On March 11, 2008, plaintiff represented herself at the appeal hearing for the fifteen-day suspension. The CSC ruled in her favor and overturned the suspension, finding the suspension unjustified. Plaintiff returned to work on June 1, 2008.
On August 1, 2008, Giannetta issued a written warning to plaintiff which "fabricated an employee counseling" and "threatened progressive disciplinary sanctions." (Id. ¶ 41.) At some point that month, Alderman threatened plaintiff with "bodily harm," and plaintiff reported the threat to defendant Ferguson, her immediate supervisor. (Id. ¶ 42.)
On January 15, 2009, plaintiff agreed to testify at the disciplinary hearing of Sgt. Joy, who is not a party to this action. The following month, the City of Philadelphia Administration and, two days later, defendant Galloway, informed plaintiff that she would be required to serve the five-day suspension, beginning on March 2, 2009.
On March 1, 2009, Dr. Kalkstein again "removed" her from work and placed her on a medical leave of absence after deeming her unable to work because of "stress, depression, and severe anxiety" arising from defendants' conduct. Plaintiff was "forced to resign" from her position on June 16, 2009, "due to unsafe working conditions, as well as the ongoing discrimination, harassment, and retaliation that she was subjected to by defendants." (Id. ¶ 46.)
On August 25, 2009, plaintiff filed a complaint against the City in the Philadelphia Court of Common Pleas, seeking damages and mandamus relief. Although the complaint did not identify the legal source of plaintiff's entitlement to relief, the City construed it as stating causes of action arising under the FMLA and the First and Fourteenth Amendments of the U.S. Constitution, and removed the action to this court.
The City filed its first motion to dismiss the complaint on September 28, 2009. On October 16, 2009, however, plaintiff filed an amended complaint in response to the motion to dismiss, adding the individual defendants as parties and clarifying that she was seeking relief under 42 U.S.C. § 1983 for violation of her Fourteenth Amendment rights to equal protection and due process. The amended complaint sets forth three counts: one for mandamus against the City, one seeking to hold the City liable under § 1983, and one seeking to hold the individual defendants liable under § 1983. The amended complaint does not assert any entitlement to relief under the FMLA or a state law claim for wrongful discharge. The factual allegations in the amended complaint are substantially identical to those in the original complaint.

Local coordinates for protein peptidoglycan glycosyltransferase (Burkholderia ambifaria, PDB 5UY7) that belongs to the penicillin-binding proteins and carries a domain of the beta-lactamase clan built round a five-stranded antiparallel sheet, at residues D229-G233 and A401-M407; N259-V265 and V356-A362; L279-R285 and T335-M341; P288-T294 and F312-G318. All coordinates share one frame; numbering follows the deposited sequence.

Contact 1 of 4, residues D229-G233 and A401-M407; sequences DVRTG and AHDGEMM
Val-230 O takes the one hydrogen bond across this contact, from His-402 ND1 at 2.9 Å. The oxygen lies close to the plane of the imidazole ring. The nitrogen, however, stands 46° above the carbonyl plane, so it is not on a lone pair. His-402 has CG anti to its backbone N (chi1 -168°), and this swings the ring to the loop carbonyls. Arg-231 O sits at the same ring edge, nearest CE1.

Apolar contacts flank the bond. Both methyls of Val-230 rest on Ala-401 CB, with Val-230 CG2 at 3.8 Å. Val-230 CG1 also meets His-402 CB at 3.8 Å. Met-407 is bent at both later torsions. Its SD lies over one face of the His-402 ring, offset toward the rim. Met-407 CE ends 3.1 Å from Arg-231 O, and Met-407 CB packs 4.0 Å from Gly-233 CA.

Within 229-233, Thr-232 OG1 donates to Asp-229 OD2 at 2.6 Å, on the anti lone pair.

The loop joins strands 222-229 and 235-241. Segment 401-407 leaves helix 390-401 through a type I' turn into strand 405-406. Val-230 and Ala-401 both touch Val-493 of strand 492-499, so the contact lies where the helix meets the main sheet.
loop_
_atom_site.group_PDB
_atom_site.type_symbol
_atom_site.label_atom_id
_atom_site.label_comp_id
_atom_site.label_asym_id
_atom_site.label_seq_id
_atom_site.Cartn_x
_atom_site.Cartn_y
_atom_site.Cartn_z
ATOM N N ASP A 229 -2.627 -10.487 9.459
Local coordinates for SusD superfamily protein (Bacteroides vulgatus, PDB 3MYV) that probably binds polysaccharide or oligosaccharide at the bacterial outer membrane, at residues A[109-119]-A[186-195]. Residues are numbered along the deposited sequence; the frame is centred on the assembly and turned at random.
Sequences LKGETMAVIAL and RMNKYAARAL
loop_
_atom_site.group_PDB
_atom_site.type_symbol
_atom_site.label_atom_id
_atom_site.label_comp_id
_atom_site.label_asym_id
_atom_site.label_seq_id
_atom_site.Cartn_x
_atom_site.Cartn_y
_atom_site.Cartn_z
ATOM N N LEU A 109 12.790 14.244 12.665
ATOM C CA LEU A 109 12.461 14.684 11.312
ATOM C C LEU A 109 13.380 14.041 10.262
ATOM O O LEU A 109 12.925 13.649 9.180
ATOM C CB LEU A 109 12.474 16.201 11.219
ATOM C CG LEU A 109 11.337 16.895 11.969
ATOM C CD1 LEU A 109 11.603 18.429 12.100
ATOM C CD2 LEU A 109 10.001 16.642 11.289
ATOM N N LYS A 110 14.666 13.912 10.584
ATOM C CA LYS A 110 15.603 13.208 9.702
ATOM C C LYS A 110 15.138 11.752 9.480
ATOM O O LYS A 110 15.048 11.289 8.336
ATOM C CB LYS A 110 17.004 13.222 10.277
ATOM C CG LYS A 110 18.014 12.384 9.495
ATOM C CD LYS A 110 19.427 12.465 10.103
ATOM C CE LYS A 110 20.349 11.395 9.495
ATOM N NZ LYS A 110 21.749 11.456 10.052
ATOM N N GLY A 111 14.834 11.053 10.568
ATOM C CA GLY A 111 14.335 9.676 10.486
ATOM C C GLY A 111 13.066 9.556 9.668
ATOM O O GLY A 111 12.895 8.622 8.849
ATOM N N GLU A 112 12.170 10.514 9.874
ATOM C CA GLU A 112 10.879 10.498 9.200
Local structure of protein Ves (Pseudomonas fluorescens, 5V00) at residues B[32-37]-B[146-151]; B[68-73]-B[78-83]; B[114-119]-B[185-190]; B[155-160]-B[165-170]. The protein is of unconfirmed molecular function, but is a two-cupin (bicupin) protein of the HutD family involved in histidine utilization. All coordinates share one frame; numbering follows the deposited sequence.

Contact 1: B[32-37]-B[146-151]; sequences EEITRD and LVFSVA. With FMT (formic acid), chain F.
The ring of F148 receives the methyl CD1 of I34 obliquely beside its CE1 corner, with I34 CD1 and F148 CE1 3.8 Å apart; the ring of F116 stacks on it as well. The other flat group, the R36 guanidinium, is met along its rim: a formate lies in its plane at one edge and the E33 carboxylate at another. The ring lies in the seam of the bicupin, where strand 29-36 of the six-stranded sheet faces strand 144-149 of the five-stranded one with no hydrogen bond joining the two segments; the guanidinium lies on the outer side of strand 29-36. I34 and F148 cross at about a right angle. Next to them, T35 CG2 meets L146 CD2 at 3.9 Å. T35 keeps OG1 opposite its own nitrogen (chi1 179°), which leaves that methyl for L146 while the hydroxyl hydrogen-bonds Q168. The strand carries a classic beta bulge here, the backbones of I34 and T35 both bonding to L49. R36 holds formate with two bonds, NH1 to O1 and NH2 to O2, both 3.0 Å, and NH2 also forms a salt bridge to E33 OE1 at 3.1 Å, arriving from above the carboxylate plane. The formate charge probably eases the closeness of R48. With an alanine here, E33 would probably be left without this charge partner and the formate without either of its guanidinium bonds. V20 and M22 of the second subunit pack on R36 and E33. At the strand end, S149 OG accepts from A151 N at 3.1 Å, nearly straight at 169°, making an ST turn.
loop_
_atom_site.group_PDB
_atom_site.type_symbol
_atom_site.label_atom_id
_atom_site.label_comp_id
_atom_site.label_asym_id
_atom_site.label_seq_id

Because plaintiff had amended her complaint, I dismissed the City's first motion to dismiss as moot. The City and individual defendants then filed the instant motion to dismiss pursuant to Federal Rule of Civil Procedure 12(b)(6). Plaintiff submitted a response, followed by defendants' reply.
A motion to dismiss under Rule 12(b)(6) tests the "sufficiency of the allegations contained in the complaint." Kost v. Kozakiewicz, 1 F.3d 176, 183 (3d Cir. 1993). The complaint must contain "a short and plain statement of the claim showing that the pleader is entitled to relief." Fed. R. Civ. P. 8(a)(2). This statement must "'give the defendant fair notice of what the . . . claim is and the grounds upon which it rests.'" Bell Atl. Corp. v. Twombly, 550 U.S. 544, 555 (2007) (quoting Conley v. Gibson, 355 U.S. 41, 47 (1957)). "While a complaint attacked by a Rule 12(b)(6) motion to dismiss does not need detailed factual allegations, . . . a plaintiff's obligation to provide the 'grounds' of his 'entitlement to relief' requires more than labels and conclusions, and a formulaic recitation of the elements of a cause of action will not do . . . ." Id. (citations and alterations omitted). Furthermore, "[f]actual allegations must be enough to raise a right to relief above the speculative level . . . on the assumption that all the allegations in the complaint are true (even if doubtful in fact) . . . ." Id. (citations and footnote omitted). Nevertheless, "a complaint 'need not plead law or match facts to every element of a legal theory.'" Lewis v. Ford Motor Co., 610 F. Supp. 2d 476, 490 (W.D. Pa. 2009) (quoting Weston v. Pennsylvania, 251 F.3d 420, 429 (3d Cir. 2001)).
When evaluating a motion to dismiss, the court conducts a "two-part analysis." See Fowler v. UPMC Shadyside, 578 F.3d 203, 210 (3d Cir. 2009). "First, the factual and legal elements of a claim should be separated. The District Court must accept all of the complaint's well-pleaded facts as true, but may disregard any legal conclusions." Id. at 210-11. "Second, a District Court must then determine whether the facts alleged in the complaint are sufficient to show that the plaintiff has a 'plausible claim for relief.'" Id. at 211 (quoting Ashcroft v. Iqbal, 129 S.Ct. 1937, 1950 (2009)) . "Threadbare recitals of the elements of a cause of action, supported by mere conclusory statements, do not suffice." Iqbal, 129 S.Ct. at 1949 (citing Twombly, 550 U.S. at 555). "[W]here the well-pleaded facts do not permit the court to ...